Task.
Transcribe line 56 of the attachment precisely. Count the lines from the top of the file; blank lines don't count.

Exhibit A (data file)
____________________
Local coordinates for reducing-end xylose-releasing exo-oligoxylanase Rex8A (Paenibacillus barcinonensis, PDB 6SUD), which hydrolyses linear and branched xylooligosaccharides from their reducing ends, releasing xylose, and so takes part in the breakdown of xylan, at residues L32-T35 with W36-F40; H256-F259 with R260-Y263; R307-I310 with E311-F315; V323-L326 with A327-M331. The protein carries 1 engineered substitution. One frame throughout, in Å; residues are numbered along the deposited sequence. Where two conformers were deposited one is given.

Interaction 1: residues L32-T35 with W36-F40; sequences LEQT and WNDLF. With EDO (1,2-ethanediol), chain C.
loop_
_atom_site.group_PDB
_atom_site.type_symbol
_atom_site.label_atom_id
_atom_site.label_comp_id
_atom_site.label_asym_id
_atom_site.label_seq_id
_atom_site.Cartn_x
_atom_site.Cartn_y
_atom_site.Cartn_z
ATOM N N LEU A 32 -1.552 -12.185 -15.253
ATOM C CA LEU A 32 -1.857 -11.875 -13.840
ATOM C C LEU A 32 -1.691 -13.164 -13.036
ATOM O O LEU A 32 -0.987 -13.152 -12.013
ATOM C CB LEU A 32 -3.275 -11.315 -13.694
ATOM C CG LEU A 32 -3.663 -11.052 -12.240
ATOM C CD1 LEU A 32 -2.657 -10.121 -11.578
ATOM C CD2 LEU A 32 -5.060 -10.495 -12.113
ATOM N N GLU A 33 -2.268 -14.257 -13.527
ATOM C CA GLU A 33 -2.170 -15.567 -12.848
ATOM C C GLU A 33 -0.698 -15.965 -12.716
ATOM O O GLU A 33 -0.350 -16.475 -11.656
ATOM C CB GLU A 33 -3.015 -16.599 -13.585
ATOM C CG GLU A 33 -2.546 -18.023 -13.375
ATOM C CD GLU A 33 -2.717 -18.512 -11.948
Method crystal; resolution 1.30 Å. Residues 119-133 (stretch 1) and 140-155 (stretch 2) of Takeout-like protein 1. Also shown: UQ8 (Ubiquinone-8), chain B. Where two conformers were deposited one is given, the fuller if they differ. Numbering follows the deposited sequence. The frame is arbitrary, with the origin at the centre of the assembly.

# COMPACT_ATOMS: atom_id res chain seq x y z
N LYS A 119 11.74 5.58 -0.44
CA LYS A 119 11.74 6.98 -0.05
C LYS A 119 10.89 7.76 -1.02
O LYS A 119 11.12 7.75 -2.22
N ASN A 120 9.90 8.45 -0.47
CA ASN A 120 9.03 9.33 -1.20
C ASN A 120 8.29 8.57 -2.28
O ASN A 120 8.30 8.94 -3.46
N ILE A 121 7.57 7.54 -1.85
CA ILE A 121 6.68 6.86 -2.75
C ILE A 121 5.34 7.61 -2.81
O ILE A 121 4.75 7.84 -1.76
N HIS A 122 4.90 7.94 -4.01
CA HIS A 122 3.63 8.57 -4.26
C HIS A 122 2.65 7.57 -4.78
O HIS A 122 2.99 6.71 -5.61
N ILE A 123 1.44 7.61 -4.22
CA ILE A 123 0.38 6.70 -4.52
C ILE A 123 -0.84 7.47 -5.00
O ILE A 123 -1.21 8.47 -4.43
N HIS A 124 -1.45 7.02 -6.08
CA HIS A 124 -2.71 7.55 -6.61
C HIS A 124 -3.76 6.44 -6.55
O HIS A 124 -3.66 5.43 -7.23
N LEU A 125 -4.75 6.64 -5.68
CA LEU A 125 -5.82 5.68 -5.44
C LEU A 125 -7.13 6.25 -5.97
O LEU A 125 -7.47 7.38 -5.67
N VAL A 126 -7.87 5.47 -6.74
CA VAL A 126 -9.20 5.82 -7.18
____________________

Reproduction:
C LEU A 125 -7.13 6.25 -5.97